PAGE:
Page 2110 - Week 07 - Thursday, 4 June 2015

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However, the commission must be satisfied that the size and layout of the premises are suitable for the operation of more machines, and any further increase will require a social impact statement. Based on machine numbers at 30 June last year, this one-off increase could allow a maximum increase to authorisation certificates across the territory of 686. However, this does not translate to an increase in the total number of authorisations operating in the territory, and that figure sits at 5,024.

Phase 2 implements the new maximum ratio of 15 gaming machine authorisations per 1,000 adults, which replaces the current cap of 4,000 machines. A number of options were considered in developing this mechanism. After further consultation with the industry, and noting the challenging operational environment which our community clubs face, the government chose to take a realistic approach to reducing overall gaming machine numbers.

The new ratio delivers a reduction that is appropriate for an industry going through a period of adjustment. The changes to taxation rates, which raise the tax-free threshold for clubs from $180,000 to $300,000 per annum, are expected to commence, and will commence, on 1 July this year.

The reforms before the Assembly today strike the right balance in supporting the ongoing viability of the territory’s community clubs while ensuring the continuation of this government’s strong harm minimisation framework.

I thank the Standing Committee on Justice and Community Safety, in their legislative scrutiny role, for their review of the Gaming Machine (Reform) Amendment Bill 2015. I have examined the committee’s scrutiny report dated 26 May and note the committee has raised six matters for my consideration, four being recommended for response.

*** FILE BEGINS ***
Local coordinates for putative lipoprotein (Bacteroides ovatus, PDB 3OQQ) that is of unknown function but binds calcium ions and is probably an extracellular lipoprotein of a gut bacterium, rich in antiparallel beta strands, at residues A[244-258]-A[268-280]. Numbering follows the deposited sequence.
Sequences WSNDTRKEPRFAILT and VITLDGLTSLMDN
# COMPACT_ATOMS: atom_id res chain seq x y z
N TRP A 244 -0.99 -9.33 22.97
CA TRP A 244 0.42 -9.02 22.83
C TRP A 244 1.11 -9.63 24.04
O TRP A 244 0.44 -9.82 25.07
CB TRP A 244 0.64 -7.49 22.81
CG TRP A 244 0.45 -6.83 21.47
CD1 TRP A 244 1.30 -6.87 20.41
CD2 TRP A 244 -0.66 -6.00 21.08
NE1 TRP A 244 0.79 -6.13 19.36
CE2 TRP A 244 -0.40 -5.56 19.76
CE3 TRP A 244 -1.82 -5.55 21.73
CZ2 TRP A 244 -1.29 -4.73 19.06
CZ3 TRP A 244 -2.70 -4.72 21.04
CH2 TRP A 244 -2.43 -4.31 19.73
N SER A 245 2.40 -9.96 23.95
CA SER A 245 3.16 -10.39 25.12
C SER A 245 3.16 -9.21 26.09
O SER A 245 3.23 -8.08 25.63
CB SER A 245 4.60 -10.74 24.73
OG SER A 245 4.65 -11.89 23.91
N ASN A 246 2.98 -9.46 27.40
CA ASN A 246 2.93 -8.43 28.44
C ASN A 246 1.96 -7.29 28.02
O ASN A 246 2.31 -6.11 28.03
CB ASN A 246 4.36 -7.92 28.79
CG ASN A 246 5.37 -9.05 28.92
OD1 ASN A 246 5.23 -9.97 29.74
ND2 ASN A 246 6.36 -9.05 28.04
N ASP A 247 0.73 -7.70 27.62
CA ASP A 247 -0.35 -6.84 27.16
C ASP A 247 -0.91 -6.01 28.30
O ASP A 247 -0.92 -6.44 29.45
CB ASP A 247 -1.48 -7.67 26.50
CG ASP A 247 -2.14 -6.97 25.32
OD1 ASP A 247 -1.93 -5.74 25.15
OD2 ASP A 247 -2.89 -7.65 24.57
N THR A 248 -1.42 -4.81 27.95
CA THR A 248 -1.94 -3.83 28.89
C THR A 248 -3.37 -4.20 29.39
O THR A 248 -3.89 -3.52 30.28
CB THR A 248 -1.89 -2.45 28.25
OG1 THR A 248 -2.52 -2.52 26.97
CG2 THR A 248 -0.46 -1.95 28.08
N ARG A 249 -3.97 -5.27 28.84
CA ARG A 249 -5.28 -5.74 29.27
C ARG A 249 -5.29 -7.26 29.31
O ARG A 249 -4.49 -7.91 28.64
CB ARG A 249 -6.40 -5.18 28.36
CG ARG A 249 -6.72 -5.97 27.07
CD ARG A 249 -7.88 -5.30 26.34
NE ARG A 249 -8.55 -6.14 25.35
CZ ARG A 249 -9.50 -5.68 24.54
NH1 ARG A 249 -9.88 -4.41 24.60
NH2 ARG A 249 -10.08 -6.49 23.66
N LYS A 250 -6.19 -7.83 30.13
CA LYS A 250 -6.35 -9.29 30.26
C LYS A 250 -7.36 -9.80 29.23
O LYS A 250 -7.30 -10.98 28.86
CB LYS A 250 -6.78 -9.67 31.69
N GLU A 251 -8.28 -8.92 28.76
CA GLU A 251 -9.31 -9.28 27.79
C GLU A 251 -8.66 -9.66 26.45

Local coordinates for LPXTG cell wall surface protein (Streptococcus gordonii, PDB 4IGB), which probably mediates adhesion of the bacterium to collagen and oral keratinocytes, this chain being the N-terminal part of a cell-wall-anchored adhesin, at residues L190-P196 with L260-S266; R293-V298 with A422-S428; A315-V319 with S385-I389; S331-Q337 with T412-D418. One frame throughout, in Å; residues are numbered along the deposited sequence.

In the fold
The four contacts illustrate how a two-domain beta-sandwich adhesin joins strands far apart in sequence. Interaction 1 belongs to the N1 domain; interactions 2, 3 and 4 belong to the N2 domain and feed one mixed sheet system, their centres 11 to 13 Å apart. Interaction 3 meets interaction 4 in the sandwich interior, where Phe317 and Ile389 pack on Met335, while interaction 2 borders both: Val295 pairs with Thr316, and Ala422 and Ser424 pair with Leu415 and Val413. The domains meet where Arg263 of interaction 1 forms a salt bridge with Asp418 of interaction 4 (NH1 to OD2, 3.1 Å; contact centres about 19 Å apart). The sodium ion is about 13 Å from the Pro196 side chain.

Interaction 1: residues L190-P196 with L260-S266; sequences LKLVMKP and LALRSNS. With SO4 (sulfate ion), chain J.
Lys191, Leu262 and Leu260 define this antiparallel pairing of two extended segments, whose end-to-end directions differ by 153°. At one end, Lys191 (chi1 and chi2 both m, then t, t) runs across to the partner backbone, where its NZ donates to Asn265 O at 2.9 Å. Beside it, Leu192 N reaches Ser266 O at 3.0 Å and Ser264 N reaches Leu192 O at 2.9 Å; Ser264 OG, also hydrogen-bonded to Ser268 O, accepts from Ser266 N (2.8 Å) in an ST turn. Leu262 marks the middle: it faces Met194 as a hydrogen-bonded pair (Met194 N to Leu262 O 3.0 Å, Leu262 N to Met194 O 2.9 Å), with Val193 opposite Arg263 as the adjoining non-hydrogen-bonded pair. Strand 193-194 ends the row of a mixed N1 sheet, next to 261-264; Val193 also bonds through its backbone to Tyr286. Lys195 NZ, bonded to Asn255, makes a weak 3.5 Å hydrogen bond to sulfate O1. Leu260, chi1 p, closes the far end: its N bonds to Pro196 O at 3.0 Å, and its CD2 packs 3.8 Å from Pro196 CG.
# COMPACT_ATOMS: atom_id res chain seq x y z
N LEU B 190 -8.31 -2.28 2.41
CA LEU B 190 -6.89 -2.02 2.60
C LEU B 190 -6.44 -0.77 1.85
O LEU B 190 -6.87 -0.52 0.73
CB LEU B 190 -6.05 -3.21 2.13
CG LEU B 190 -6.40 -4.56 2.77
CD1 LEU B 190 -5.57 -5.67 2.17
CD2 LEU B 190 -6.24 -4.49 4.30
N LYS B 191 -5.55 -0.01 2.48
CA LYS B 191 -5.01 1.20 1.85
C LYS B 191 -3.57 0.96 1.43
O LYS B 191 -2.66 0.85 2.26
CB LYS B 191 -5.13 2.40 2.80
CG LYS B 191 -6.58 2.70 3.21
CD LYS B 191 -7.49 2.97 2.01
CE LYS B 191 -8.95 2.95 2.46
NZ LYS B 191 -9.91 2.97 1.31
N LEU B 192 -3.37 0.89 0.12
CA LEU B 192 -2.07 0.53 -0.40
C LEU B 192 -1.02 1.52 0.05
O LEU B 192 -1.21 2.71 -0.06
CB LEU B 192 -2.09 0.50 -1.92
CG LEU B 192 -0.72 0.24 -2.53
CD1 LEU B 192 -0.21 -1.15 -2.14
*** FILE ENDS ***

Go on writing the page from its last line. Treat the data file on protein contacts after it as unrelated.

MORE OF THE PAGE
I take the opportunity now to respond to those matters, beginning with the comments relating to provisions that allow the ACT Gambling and Racing Commission to find that a person is an eligible person for the act notwithstanding that the person does not satisfy certain eligibility requirements.

I note these provisions have existed in the act since its commencement in 2004. As was said in the explanatory statement at that time, they operate to provide discretion where it would otherwise be harsh or unreasonable to consider the individual or the corporation ineligible for a licence.

These powers will be exercised by the commission, the independent regulator established by statute and bound by the powers granted by the Assembly under both the act and the overarching Gambling and Racing Control Act 1999. In addition, in exercising these powers the commission is bound to consider public interest considerations under subclauses 6(3) and 7(2) of the bill.

In relation to whether the powers should be disallowable by the Assembly, I consider that disallowance could cause considerable uncertainty for gaming machine licence

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